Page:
The Best Prog Bands You’ve Never Heard Of (Part Twenty-Seven): October

With a cover that evokes the pastoral simplicity of a Robert Frost poem or Ray Bradbury’s October Country, After the Fall seemed a fitting album to review in this most beautiful month of the year. Although one might expect to hear lilting flute and gentle acoustic guitar on an album like this, After the Fall includes neither; rather, it relies on piano, moog, and violin to create a spacey, jazz-fusion sound.

The album itself consists of only six tracks and is just over thirty minutes in length. The “Intro” opens with the sound of the blowing wind on a cool autumn day before Mark Sterling’s moog comes in to treat our ears to a soft cosmic journey. The three subsequent tracks – “October Suite,” “Earth,” and “Through the Light of Reason” – feature the prominent use of electric piano and violin, both of which are played with skill by Mark Krench and Brad Tolinksi, respectively. Elements of Pink Floyd and Camel are sprinkled throughout, especially toward the end of “Earth.” The fourth piece, “Shining,” features Jeff Rozany doing duty on both bass and vocals, but he sings only a few lines in a gentle voice before the instruments – the stars of the show – again take over. “Charisma,” the longest and best of the six, closes the album. Although the moog, electric piano, and violin continue to shine, and Pat Carson proves himself a steady anchor on the drums, it is Rozany’s bass that relentlessly drives this song forward, giving “Charisma” an edgier sound than the other tracks.

If you are expecting something in the vein of Jethro Tull’s “Witch’s Promise” (as, admittedly, I was), you will be in for a surprise – but a pleasant one. October will not necessarily blow you away (pardon the wind pun), but it does make for a lovely, relaxing listen for a cool autumn day. Fans of symphonic or jazz fusion will appreciate this one.

Stay tuned for number twenty-eight!

Rejoice

2020 was a hell of year, wasn’t it?

I don’t think I need to go into great detail here; we’ve all lived through it: the closing of restaurants, schools, and places of worship; the Orwellian slogans (“Together Apart,” “Alone Together,” etc.); a tumultuous presidential election here in the U. S.; racial unrest; etc. A hell of a year indeed.

During these last ten months I have often found myself confused, frustrated, and upset. I am a pessimist by nature, but I never would have expected a year like the one we just left behind. I find satisfaction in teaching my students face to face: but I had to settle for Zoom and Google Meet classes. I find solace in attending church: but for months I was prohibited from doing so. I find joy in conversing with friends face to face: but we stared at screens, instead. 

So I turned to books and music, as I usually do, to give me perspective. One of my greatest faults, I am willing to admit, is my inability (at times) to recognize the goodness in the world—I suppose that’s primarily a result of my pessimistic nature. But as a high school history teacher, I also understand that humanity has endured far worse. For the past few months I have delved deeply into Wiesel, Solzhenitsyn, Orwell, and a variety of firsthand accounts from the survivors of the concentration camps and the Gulags. I understand this sounds a bit dramatic: I’m blessed to have been born in the USA, and in order to gain perspective on the current state of the world I’m reading stories of men and women who survived hell. But “suffering” is very much a relative term, isn’t it? And, for better or worse, I needed to be reminded of just how comparatively benign this pandemic has been compared to what others have endured in the past.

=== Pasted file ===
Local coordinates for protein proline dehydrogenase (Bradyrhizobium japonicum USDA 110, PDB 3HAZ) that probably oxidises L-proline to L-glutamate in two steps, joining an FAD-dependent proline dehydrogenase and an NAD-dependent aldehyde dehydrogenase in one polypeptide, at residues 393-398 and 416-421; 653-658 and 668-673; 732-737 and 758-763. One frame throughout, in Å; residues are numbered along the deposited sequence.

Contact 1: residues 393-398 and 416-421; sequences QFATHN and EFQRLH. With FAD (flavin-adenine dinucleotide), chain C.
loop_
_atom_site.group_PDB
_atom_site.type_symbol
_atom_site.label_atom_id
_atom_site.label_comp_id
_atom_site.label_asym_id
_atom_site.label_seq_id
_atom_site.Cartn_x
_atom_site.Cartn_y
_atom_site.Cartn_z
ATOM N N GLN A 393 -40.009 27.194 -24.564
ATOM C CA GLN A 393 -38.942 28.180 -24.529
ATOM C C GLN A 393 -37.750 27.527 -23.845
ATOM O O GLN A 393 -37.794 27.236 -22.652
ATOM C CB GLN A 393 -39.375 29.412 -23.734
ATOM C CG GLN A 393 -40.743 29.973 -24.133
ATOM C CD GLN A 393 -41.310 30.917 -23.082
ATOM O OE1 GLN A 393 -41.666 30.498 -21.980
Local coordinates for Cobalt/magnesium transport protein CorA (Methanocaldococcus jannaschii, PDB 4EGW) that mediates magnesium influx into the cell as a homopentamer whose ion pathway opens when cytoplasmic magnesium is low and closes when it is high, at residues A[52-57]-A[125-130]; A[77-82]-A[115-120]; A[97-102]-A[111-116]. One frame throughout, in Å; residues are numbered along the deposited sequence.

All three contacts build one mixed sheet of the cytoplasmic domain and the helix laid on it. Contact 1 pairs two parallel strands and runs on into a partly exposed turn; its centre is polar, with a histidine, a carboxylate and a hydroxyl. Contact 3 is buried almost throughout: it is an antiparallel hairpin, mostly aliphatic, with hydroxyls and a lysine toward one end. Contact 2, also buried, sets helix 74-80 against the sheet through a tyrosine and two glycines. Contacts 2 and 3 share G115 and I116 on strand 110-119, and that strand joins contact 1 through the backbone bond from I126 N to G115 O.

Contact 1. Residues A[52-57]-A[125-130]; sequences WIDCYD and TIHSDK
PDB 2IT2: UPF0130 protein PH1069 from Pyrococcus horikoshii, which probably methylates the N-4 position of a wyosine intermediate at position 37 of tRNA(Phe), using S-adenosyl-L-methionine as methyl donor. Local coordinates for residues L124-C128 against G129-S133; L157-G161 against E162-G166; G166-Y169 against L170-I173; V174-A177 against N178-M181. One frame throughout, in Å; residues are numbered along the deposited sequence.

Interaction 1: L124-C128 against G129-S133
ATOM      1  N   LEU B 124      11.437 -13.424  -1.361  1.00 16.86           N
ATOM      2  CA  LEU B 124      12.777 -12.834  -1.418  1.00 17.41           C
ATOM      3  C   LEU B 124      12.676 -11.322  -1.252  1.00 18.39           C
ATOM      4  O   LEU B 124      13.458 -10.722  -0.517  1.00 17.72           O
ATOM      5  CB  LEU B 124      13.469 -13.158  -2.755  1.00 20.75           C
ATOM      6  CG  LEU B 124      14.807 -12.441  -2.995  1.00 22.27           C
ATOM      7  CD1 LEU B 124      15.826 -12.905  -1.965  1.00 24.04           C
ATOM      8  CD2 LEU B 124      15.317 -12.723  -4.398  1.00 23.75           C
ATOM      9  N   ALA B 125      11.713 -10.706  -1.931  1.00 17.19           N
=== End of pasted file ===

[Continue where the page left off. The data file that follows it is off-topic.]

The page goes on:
But it was music, and one song in particular, that provided me with the message I needed to hear above all others. This past fall I discovered U2’s second album, October. According to Bono, the effort to complete October nearly broke up the band: three of the four members are Christian, and they were concerned that the rock n’ roll lifestyle was incompatible with their faith. And yet they chose to make this album—what Bono called “the difficult second album”—about God. Talk about a risk.

There are several superb songs on this underrated album—“Gloria,” “Tomorrow,” and “Stranger in a Strange Land” are just three that come to mind—but the one that inspired my recent change of attitude was “Rejoice.” These lyrics in particular come to mind:

And what am I to do?
Just tell me what am I supposed to say?
I can’t change the world
But I can change the world in me
If I rejoice

That was what I needed to hear (repeatedly) in 2020: “I can’t change the world / But I can change the world in me / If I rejoice.” The pandemic is out of my hands. So are the lockdowns. So is any election. What matters most is changing who I am first—getting my own house in order, so to speak.  

So I choose to rejoice in 2021. I know I’ll have my moments in the dark, but at the end of the day, things could always be worse.

I wish everyone here in our Progarchy community a joyful new year. Stay healthy, stay sane, and stay hopeful.